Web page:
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D. Z. Sokol and Robert Morris  |  03/31/2009

D. Z. Sokol and Robert Morris’s default image

Reducing Errors in Manufacturing

A variety of software tools can communicate technical data packages across the supply chain.

The current economic downturn may have reduced a company’s business, but it has not reduced the requirements associated with doing business. This is particularly true for the numerous activities associated with technical data interpretation and application. For example, although the quantity of parts to be produced may be significantly less than last year, everything associated with the technical data package must still be addressed. This includes reviewing the constituent documents to determine accuracy and completeness, setting up first article inspections, generating manufacturing process plans, and so on.

In this period of reduced resources, there is even less margin for error. This means that those companies that get it right the first time have a distinct competitive advantage over those that can’t. The former are more productive, more cost-efficient, better able to meet schedules, and more valuable to their customers who are being whipsawed by rapidly changing economic conditions.

Fortunately, there are a variety of reasonably priced software tools available to greatly reduce the occurrence of errors. These tools enable the user to dramatically enhance accuracy and productivity when working with a customer’s technical requirements. These tools help to identify a part’s detailed characteristics, derive specific process requirements, generate process plans, and automate the creation of inspection plans.

Scoping the challenge

For many small and medium-sized enterprises, business starts when the customer shares the technical data package--typically comprised of CAD models, material and process specifications, and related documents--that defines the detailed requirements for its specific product The manufacturing supplier must convert the customer technical data package (TDP) into the necessary internal documentation. For example, manufacturing and quality engineers create process and inspection plans from the TDP that must address the requirements for initial production and downstream process control.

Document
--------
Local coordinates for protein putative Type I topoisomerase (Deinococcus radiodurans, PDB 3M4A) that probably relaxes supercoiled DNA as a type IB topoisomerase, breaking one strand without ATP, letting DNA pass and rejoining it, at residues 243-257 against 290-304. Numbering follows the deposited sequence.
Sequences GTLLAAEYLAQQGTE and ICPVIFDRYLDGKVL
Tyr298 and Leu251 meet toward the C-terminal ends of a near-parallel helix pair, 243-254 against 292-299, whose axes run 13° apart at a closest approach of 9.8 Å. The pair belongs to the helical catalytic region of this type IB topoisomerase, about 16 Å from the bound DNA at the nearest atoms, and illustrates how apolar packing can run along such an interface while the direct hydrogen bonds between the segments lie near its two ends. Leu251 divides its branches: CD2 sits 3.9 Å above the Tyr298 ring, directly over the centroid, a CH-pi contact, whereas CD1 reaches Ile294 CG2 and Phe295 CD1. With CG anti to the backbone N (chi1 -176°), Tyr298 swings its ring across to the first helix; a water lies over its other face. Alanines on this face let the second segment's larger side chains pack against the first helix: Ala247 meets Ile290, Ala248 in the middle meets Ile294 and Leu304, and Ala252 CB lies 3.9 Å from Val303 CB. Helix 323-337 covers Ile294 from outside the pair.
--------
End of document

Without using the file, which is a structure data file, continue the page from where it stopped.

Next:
The current approach for most companies generally involves making hard copies of drawings and specifications and providing a copy to those concerned in each functional discipline. It’s not only a redundant and laborious process, it’s also a breeding ground for errors and omissions. In industries such as aerospace, automotive, and health care, overlooking product requirements has always had the potential for the devastating consequences associated with quality escapes. This issue has not gone away, but is actually amplified by the challenge of ensuring that all requirements are met during this period of limited resources. In short, if the luxury of a “do over” or extra resources to find and correct mistakes ever did exist, it is no longer with us.

Establishing a foundation

A TDP is the collection of product images and narrative documents that enable a production source to take an abstract design and convert it into a tangible product that meets performance, cost, and schedule requirements. The expanded dependence on the supply chain has driven the importance of the TDP. This has increased the need for tools to assist in the organization, interpretation, and documentation of information within the TDP.

Recognition of the importance of the TDP has grown substantially across many industries, but it has received a special focus in the aerospace industry. In November 2008, the aerospace industry published National Aerospace Standard NAS 3500--”Technical Data Package--Composition, communication, and application.” Its purpose is to “facilitate better composition, communication, and application of technical data at every level of the supply chain. For aerospace industry primes, this means less expensive deliverables… for suppliers it means enhanced efficiency and responsiveness to their customers’ requirements.”